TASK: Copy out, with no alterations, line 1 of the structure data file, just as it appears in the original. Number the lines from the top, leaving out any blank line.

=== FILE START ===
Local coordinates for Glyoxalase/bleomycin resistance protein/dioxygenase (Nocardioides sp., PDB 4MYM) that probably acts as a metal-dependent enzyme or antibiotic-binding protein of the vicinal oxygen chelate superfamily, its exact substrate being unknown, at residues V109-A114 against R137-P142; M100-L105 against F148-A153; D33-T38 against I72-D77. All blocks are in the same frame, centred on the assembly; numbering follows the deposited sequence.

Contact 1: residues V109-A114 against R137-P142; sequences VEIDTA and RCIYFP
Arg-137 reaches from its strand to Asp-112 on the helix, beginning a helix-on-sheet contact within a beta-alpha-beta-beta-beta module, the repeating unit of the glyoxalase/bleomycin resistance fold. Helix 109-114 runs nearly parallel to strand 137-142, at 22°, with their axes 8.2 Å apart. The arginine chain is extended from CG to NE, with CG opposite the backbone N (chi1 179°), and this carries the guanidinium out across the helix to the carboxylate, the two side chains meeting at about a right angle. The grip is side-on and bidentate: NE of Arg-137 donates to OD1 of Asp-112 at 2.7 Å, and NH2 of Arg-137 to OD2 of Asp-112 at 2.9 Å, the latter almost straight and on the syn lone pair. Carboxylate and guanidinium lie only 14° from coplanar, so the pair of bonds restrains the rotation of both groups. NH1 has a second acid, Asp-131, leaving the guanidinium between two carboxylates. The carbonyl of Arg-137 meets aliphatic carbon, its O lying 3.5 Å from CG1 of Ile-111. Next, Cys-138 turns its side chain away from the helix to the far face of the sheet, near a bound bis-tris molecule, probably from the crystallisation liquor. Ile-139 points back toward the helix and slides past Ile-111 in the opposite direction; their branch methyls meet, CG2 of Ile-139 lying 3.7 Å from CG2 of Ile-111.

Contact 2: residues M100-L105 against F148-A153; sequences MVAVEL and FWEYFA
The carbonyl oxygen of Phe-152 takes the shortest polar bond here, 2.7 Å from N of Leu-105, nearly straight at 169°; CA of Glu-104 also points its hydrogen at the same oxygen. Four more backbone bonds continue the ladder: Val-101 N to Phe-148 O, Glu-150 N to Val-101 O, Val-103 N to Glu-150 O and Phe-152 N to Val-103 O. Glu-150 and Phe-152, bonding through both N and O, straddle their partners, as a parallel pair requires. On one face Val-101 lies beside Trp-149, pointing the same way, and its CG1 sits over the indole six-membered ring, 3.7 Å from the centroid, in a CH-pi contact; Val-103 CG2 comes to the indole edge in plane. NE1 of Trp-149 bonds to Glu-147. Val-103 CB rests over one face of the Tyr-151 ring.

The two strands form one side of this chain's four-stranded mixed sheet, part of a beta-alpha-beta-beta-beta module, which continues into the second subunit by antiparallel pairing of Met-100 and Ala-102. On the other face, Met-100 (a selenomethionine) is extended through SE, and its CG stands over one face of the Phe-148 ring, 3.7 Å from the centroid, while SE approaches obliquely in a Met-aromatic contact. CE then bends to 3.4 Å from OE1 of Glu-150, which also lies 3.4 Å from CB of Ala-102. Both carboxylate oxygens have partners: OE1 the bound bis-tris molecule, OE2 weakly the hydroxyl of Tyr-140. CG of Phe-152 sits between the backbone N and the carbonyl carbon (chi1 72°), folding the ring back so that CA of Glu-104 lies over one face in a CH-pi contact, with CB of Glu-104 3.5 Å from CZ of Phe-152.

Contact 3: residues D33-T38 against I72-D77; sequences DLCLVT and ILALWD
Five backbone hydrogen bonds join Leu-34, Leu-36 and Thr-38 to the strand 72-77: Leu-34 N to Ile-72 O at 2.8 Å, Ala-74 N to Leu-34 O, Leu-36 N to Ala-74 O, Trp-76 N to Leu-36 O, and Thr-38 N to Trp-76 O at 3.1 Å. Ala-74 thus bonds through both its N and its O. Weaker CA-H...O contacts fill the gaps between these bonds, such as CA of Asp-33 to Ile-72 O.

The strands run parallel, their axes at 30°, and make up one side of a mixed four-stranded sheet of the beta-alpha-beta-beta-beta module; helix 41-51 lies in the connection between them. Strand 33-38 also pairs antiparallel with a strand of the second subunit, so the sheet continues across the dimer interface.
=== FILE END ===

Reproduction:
Local coordinates for Glyoxalase/bleomycin resistance protein/dioxygenase (Nocardioides sp., PDB 4MYM) that probably acts as a metal-dependent enzyme or antibiotic-binding protein of the vicinal oxygen chelate superfamily, its exact substrate being unknown, at residues V109-A114 against R137-P142; M100-L105 against F148-A153; D33-T38 against I72-D77. All blocks are in the same frame, centred on the assembly; numbering follows the deposited sequence.